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CUPON Clarkstown Raises Concerns Over Development In West Clarkstown Road Corridor
By Tina Traster
The Town of Clarkstown’s Zoning Board of Appeals last week granted variances to a religious school that is planning an extension, worrying a citizens’ action group that is concerned about a series of proposed projects for West Clarkstown Road and nearby roads.
The ZBA granted approval to the Adolph Schreiber Hebrew Academy of Rockland (ASHAR) to build a 2,640 square foot addition to an existing K-8 private school and add 17 new parking spaces at 360 New Hempstead Road in New City.
The application states that the “school does not anticipate substantial population growth in the foreseeable future.” The school says it will use the additional space for an indoor play ear for Early Childhood students.
The school, founded in 1954, and located on 6.5 acres, has a student population of over 500 and 81 employees.
The application also says the school is adding recreational space to provide room for “recommended daily physical activity during inclement weather.”
ASHAR says it needs additional parking because it intends to lower its student to faculty ratio. The application says doing so would “increase the number of teachers, therapists and support staff on premise.” The school has 65 parking spaces.
Under current zoning, the maximum principal building coverage is between 6 percent, meaning the footprint of the building cannot exceed that coverage.
The proposed addition falls within R-40 (schools, houses of worship, single-family homes on lots of 100,000 square feet or more), which allows for a 6 percent maximum building coverage, meaning the structure’s footprint cannot exceed 6 percent of the building lot. The existing school currently covers 22 percent of the lot, and the proposed addition brings the lot coverage to 24 percent.
Zoning in R-40 allows for 18 percent maximum lot coverage, which includes parking lots, outbuildings, and any other structures. The existing coverage was 36 percent; the granted variance increases the allowable coverage to 38 percent of the lot.
The third variance granted to the school was for FAR (Floor Area Ratio), which means the amount of allowable footage that can be built is based on the square footage of the lot. The R-40 zone permits .15; the existing FAR was .216 and the proposed FAR was .234. The lot area is approximately 280,000 square feet.
“Is Clarkstown serious about its goal to “safeguard neighborhoods from inappropriately scaled development, as stated in its Comprehensive Plan?” asks CUPON, which is tracking development townwide but is focused on overdevelopment in the West Clarkstown Road corridor.
CUPON says, despite concerns from the County Planning Department, the ZBA voted to approve the variances, which will allow building coverage to exceed permitted standards by 300 percent and lot coverage to exceed permitted standards by 111 percent, according to the County Planning Department.
Community members are worried about at least six development projects pending on the mostly residential byway that is also County Road 35A, which connects New Hempstead Road and New Clarkstown Road, on the western edge of Clarkstown bordering the Town of Ramapo.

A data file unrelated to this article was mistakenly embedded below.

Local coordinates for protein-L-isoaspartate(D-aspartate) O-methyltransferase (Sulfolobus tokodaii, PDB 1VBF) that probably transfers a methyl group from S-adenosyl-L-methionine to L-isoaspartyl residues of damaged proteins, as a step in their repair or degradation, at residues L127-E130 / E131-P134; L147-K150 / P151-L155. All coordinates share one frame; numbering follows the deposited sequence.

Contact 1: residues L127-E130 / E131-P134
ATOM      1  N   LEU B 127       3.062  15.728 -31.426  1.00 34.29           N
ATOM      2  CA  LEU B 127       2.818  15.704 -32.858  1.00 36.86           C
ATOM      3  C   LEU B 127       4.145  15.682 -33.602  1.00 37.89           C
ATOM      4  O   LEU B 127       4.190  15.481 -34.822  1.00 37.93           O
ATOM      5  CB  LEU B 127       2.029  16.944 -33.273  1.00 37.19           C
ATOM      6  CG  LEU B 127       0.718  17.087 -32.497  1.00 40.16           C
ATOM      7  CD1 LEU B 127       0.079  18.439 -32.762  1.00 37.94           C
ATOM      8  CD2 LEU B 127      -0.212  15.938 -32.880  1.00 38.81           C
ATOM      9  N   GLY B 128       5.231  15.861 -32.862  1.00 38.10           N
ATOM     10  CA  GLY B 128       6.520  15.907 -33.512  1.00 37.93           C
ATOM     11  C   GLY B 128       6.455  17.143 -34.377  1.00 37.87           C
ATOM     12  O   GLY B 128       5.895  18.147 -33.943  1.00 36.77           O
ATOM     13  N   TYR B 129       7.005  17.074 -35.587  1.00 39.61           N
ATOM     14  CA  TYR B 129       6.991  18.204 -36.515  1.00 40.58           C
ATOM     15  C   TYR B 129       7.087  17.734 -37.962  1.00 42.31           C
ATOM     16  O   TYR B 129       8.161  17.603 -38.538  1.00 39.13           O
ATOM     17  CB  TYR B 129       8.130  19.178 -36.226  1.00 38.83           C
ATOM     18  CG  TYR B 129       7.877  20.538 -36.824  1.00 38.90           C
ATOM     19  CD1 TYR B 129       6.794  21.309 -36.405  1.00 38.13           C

Last month, the Clarkstown Planning Board greenlighted a development project on West Clarkstown Road, a handful of citizens urged board members to take into consideration a raft of proposed projects on that road and their universal impact to traffic, sewer, water, and other environmental issues.
The Planning Board did not discuss the road as a whole but granted preliminary site plan approval for the demolition of the existing L’Dor Assisted Living Facility at 156 West Clarkstown Road, and the construction of a new 40-unit, two-story replacement property. L’Dor plans to reduce the size of the building by 4,000 square feet from its original of 34,844 square feet. The proposal now goes to the Architectural Historic Review Board (AHRB) for review.
On the town map, West Clarkstown Road is designated as a “secondary county road,” which means that the county is responsible for its maintenance and is a “street serving to connect major roads with each other.”
Residents say they already have trouble exiting driveways from their residential properties.
The most visible site that would undergo transformation is the former Champion Day Camp site at 175 West Clarkstown Road, which had most recently been operating as Camp Merockdim, an Orthodox Jewish day camp. Rockland County developer Gabe (Gavriel) Alexander is under contract to buy the 9-acre parcel in New City. Alexander has filed a memorandum of executory contract with the Clerk of Rockland to purchase the land from RW 175 Realty LLC in Pomona.
“ASHAR is only one of multiple development projects proposed for the West Clarkstown/New Hempstead Road corridor,” said CUPON. “We continue to urge local officials to consider the cumulative impact of these projects on our roads and infrastructure, and to show us they are serious about their stated goal to “safeguard neighborhoods from inappropriately scaled development.”